Monday, June 1, 2009

One does not follow the other

Insofar as I've heard any defense of the draft platform, it is the argument that this new type of platform will be one around which Democrats can organize. For instance, from John Walsh, party chair:

The overall goal is to produce a document that is not put on the shelf for four years. To achieve that, we'll need to understand that while in the past, the convention vote has been the end of the process; we need to be ready to make it only the end of the first step...

Once the platform is adopted at the convention, we'll get on it. In addition to a blog to talk about and "build the case" for what they believe is the next step to achieve our goals, Democrats need to commit to organizing to make it happen. At the convention, the party will be announcing The Community Organizers' Initiative, a program that puts the tools of organizing into the hands of community organizers around the Commonwealth.

DSC member Steven Fradkin lectures activists to

Keep the spirit and intent of the Platform intact, so that it will remain a document that can be used by more elect more Democrats.

Apparently the old platform was making it hard to pick off the dozen or so Republican officeholders of note that we have in the Commonwealth. I guess the idea of "if it ain't broke, don't fix it" doesn't apply this time 'round.

Frankly, I have no idea how the losing bland-platform argument is supposed to follow from the winning go-organize! argument. Were lots of people saying "I want to organize people to be Democrats, but goshdarnit, there are just too many details! Better to keep it vague!"? Is this the reason nobody runs against Daniel Webster or Susan Williams Gifford, the overly detailed platform?

We're seeing the conflation of two things in this explanation. The first idea, that of bottom-up, activist-empowered organizing, is remaking modern politics and should be the fundament of our state party. Starting from the Dean meetups through the Deval and Obama campaigns, this is a winning approach (which is why I'm trying to borrow it to fight the party elders). These Community tools sound awesome, and I can't wait to reach out to people who recognize the impact standardized testing has on education, an impact that state party leaders now wants to ignore. Kudos to the state party leadership for launching that.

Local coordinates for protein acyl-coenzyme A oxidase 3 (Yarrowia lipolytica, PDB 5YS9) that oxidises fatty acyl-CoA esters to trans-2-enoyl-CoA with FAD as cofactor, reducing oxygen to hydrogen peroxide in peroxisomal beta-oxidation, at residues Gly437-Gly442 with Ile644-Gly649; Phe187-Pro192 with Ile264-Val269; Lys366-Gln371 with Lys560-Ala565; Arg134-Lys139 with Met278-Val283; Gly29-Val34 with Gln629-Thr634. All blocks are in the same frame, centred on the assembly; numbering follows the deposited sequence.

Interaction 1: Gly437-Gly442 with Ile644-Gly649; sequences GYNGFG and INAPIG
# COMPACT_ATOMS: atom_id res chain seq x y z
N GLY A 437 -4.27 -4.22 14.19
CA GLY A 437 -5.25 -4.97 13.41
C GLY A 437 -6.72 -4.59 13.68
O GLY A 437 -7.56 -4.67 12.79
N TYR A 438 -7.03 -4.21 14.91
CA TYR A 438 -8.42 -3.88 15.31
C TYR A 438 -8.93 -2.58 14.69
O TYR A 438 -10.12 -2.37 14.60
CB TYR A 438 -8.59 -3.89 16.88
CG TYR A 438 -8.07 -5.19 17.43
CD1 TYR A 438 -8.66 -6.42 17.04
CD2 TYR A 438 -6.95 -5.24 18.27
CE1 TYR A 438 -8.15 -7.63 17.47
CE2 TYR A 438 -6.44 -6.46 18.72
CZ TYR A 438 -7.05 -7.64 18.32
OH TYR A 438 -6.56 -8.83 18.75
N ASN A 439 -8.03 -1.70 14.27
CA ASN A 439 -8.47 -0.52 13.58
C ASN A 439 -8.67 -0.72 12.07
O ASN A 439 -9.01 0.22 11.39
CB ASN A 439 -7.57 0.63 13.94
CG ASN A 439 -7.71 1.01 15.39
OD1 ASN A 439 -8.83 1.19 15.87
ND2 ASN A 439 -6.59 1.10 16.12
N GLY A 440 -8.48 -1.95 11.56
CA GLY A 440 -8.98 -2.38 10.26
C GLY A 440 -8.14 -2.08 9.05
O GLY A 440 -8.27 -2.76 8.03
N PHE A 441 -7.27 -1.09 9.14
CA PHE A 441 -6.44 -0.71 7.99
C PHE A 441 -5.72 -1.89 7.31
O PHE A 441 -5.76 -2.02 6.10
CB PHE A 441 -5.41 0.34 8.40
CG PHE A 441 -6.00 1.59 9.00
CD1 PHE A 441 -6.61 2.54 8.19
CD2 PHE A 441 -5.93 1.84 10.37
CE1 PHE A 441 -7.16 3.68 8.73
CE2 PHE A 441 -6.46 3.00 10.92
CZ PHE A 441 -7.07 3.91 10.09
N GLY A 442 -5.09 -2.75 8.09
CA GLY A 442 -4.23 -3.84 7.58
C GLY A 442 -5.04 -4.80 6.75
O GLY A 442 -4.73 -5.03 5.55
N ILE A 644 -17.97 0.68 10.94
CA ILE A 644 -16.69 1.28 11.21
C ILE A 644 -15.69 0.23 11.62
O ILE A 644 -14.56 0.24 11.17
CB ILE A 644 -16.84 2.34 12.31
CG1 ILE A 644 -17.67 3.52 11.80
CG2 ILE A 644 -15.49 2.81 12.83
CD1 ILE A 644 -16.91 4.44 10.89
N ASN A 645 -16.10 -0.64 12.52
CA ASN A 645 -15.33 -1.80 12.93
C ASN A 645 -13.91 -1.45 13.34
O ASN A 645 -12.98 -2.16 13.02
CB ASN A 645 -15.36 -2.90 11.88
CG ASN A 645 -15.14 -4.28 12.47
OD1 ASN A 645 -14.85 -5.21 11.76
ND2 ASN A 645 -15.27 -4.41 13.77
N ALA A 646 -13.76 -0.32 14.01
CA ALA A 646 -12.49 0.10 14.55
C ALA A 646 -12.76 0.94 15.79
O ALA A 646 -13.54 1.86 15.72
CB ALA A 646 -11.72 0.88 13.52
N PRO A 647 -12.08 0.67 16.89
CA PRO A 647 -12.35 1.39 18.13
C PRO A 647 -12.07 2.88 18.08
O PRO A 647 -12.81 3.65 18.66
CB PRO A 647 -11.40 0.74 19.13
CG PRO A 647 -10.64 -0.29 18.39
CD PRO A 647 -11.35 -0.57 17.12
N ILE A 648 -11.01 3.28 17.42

On the other hand is this idea of taking some selected specifics out of the platform. Heck, I'd be happy if I could discern a pattern from which details stay and which are cut (see here). How does this help, again? That old crusher argument on education -- "you should be a Democrat because we oppose the MCAS" is gone. Now it's "you should be a Democrat, well, just trust me that most Democrats don't like the MCAS". Organizing labor as Democrats around the issue of prevailing wage? Gone.

I suppose this platform will make it easier to organize people because now anyone, anyone can feel comfortable being a Democrat now. Carla Howell favors "fair and equitable taxation" so she could sign up, I guess. The platform is so close to the Republican one that it's surprisingly difficult to tell them apart.

This is the strategy of a losing party, not a winning one. Which is why it feels so out of place, and why I wonder where it will lead. As does John Walsh, I favor turning more Democrats into officeholders through organization. However, this draft platform is just an attempt to turn more officeholders into Democrats through redefinition.

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